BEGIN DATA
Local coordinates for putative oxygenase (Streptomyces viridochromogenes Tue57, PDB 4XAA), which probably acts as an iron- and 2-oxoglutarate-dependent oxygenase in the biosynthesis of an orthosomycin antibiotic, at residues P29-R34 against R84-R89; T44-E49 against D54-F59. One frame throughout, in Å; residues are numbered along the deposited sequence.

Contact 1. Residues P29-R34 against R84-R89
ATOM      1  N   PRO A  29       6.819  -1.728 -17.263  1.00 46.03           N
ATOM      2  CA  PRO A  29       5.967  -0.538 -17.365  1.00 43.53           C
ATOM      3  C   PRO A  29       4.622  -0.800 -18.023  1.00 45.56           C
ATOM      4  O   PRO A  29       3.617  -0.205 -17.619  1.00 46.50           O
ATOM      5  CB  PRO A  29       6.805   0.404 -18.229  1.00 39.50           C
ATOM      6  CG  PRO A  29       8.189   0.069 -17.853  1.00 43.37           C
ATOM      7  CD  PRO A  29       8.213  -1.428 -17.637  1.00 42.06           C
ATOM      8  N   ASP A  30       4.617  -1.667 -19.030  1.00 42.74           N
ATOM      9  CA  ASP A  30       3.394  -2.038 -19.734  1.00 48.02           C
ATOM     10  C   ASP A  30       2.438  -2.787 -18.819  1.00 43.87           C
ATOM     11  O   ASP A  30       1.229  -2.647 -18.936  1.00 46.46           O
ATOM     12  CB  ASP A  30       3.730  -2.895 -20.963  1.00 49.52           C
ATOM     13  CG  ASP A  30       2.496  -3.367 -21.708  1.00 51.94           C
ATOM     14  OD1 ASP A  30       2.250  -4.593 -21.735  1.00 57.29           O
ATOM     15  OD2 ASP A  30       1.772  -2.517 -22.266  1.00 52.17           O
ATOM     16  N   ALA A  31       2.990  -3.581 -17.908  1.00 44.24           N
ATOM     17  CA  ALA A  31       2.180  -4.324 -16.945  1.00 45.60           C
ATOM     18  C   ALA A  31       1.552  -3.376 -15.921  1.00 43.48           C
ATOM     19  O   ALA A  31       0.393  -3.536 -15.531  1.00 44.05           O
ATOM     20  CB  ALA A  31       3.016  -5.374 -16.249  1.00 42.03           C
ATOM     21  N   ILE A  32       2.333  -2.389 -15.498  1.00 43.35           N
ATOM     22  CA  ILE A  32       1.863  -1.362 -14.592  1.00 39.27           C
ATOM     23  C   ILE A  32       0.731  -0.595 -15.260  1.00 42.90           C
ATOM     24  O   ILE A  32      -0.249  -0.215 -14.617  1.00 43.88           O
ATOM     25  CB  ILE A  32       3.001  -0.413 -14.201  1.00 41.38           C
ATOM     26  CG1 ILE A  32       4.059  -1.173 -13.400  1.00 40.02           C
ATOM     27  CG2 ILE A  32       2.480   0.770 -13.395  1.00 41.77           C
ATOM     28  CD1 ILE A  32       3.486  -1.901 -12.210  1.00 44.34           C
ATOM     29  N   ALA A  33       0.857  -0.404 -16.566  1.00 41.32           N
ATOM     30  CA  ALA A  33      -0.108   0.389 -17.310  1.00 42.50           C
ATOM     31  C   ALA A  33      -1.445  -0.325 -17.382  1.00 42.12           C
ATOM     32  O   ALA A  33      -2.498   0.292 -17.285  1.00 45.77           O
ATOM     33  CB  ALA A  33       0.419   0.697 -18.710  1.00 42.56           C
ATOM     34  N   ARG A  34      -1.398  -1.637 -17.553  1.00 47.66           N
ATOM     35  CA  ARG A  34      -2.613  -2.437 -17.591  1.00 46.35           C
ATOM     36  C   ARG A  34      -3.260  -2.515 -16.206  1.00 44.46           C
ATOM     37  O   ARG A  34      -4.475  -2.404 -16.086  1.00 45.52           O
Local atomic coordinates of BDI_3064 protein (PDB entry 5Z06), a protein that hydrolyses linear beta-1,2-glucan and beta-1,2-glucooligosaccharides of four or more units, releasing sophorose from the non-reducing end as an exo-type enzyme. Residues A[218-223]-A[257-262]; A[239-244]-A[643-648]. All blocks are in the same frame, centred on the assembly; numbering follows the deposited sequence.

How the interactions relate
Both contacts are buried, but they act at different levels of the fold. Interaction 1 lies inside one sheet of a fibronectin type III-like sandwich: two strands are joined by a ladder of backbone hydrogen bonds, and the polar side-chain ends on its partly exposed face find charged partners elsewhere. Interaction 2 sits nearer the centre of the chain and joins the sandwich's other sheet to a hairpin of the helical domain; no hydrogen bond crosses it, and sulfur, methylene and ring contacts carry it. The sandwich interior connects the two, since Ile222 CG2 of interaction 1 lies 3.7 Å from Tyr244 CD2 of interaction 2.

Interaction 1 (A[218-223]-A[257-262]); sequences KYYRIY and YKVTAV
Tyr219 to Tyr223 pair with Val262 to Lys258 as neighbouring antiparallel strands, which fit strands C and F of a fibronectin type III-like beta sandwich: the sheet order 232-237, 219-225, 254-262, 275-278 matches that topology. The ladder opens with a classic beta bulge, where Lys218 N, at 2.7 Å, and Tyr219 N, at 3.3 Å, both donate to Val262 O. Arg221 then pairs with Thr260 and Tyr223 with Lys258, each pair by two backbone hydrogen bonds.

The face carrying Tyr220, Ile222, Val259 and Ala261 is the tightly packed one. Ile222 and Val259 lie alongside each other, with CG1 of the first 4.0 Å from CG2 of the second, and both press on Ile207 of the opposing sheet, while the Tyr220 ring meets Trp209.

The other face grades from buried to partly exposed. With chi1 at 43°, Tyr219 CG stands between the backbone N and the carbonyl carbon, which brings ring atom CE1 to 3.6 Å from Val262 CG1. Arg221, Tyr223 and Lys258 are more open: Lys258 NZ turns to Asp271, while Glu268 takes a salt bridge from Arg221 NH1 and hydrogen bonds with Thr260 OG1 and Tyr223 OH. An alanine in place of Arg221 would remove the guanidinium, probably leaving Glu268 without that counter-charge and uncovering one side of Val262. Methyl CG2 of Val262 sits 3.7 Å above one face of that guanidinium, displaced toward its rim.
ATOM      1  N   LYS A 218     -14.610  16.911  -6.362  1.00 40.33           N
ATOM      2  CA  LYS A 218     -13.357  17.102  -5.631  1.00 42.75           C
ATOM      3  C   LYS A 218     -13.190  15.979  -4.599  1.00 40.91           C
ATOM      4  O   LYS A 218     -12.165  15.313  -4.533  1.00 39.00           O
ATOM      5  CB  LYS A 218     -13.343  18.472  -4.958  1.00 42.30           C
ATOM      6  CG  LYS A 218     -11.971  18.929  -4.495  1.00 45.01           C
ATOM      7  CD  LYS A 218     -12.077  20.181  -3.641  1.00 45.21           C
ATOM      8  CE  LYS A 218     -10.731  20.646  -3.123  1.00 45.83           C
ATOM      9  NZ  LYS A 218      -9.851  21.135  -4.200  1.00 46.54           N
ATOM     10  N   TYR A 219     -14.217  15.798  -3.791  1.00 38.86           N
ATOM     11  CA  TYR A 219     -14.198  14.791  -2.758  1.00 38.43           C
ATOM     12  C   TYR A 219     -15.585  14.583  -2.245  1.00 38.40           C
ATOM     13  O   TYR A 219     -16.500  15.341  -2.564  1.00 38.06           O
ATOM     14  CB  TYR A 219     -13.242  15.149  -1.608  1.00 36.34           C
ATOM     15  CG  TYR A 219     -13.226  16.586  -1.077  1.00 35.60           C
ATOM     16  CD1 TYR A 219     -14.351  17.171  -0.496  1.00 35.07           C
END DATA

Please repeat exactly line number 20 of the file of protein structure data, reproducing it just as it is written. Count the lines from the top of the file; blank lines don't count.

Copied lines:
ATOM     18  C   ALA A  31       1.552  -3.376 -15.921  1.00 43.48           C